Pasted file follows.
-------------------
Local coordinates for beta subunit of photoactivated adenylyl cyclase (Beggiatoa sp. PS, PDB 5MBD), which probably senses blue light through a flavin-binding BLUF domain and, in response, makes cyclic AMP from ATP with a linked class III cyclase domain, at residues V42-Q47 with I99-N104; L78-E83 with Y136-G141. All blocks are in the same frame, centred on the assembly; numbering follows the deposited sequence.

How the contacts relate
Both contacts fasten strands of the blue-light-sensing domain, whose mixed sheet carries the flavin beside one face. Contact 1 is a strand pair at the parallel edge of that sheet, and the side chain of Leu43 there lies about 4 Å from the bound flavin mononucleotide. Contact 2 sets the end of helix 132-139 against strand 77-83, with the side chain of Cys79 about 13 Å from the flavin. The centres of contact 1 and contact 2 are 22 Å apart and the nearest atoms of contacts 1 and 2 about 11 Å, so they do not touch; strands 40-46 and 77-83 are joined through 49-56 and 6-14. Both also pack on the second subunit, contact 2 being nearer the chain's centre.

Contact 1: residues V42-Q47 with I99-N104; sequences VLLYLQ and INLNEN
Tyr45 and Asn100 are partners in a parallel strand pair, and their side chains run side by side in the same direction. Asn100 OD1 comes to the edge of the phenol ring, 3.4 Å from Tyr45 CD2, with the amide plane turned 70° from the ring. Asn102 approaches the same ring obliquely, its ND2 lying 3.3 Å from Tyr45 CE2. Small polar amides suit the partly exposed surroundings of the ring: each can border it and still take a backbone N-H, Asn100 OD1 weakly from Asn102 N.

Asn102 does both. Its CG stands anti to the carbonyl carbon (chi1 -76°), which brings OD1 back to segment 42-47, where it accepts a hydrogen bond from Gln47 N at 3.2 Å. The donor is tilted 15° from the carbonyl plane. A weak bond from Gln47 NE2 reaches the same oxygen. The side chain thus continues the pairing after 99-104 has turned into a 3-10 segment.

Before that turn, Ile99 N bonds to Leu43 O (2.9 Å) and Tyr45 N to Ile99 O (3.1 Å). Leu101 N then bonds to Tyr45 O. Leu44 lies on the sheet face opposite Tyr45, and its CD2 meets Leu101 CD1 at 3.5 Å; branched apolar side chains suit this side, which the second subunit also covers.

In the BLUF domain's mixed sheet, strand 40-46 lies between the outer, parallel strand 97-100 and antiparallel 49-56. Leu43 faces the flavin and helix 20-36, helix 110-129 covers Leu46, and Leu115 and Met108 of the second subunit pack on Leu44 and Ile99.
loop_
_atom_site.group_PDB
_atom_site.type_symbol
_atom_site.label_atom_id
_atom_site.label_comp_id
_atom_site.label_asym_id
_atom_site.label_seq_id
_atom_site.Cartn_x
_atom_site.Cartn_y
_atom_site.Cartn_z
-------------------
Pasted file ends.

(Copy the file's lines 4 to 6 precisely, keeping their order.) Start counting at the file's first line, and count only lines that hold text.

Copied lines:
Contact 1: residues V42-Q47 with I99-N104; sequences VLLYLQ and INLNEN
Tyr45 and Asn100 are partners in a parallel strand pair, and their side chains run side by side in the same direction. Asn100 OD1 comes to the edge of the phenol ring, 3.4 Å from Tyr45 CD2, with the amide plane turned 70° from the ring. Asn102 approaches the same ring obliquely, its ND2 lying 3.3 Å from Tyr45 CE2. Small polar amides suit the partly exposed surroundings of the ring: each can border it and still take a backbone N-H, Asn100 OD1 weakly from Asn102 N.

Asn102 does both. Its CG stands anti to the carbonyl carbon (chi1 -76°), which brings OD1 back to segment 42-47, where it accepts a hydrogen bond from Gln47 N at 3.2 Å. The donor is tilted 15° from the carbonyl plane. A weak bond from Gln47 NE2 reaches the same oxygen. The side chain thus continues the pairing after 99-104 has turned into a 3-10 segment.